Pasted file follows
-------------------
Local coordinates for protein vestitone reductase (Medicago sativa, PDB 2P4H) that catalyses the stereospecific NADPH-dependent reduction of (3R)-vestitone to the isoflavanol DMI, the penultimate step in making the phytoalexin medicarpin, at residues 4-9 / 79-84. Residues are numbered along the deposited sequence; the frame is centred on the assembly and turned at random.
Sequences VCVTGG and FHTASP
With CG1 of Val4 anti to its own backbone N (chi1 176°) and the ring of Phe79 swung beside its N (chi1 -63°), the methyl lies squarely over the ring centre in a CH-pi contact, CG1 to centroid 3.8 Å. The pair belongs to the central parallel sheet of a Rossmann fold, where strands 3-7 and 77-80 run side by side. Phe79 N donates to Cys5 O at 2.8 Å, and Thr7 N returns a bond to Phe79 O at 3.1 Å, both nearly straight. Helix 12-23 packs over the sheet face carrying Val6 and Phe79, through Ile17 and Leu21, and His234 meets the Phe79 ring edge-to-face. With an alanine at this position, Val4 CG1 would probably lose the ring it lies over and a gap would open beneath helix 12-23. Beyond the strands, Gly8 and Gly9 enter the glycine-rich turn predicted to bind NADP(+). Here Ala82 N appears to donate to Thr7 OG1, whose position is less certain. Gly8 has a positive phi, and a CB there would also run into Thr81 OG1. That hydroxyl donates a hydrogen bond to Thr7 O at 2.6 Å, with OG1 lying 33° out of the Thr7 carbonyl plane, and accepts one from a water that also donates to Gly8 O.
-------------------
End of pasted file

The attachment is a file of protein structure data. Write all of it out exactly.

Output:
Local coordinates for protein vestitone reductase (Medicago sativa, PDB 2P4H) that catalyses the stereospecific NADPH-dependent reduction of (3R)-vestitone to the isoflavanol DMI, the penultimate step in making the phytoalexin medicarpin, at residues 4-9 / 79-84. Residues are numbered along the deposited sequence; the frame is centred on the assembly and turned at random.
Sequences VCVTGG and FHTASP
With CG1 of Val4 anti to its own backbone N (chi1 176°) and the ring of Phe79 swung beside its N (chi1 -63°), the methyl lies squarely over the ring centre in a CH-pi contact, CG1 to centroid 3.8 Å. The pair belongs to the central parallel sheet of a Rossmann fold, where strands 3-7 and 77-80 run side by side. Phe79 N donates to Cys5 O at 2.8 Å, and Thr7 N returns a bond to Phe79 O at 3.1 Å, both nearly straight. Helix 12-23 packs over the sheet face carrying Val6 and Phe79, through Ile17 and Leu21, and His234 meets the Phe79 ring edge-to-face. With an alanine at this position, Val4 CG1 would probably lose the ring it lies over and a gap would open beneath helix 12-23. Beyond the strands, Gly8 and Gly9 enter the glycine-rich turn predicted to bind NADP(+). Here Ala82 N appears to donate to Thr7 OG1, whose position is less certain. Gly8 has a positive phi, and a CB there would also run into Thr81 OG1. That hydroxyl donates a hydrogen bond to Thr7 O at 2.6 Å, with OG1 lying 33° out of the Thr7 carbonyl plane, and accepts one from a water that also donates to Gly8 O.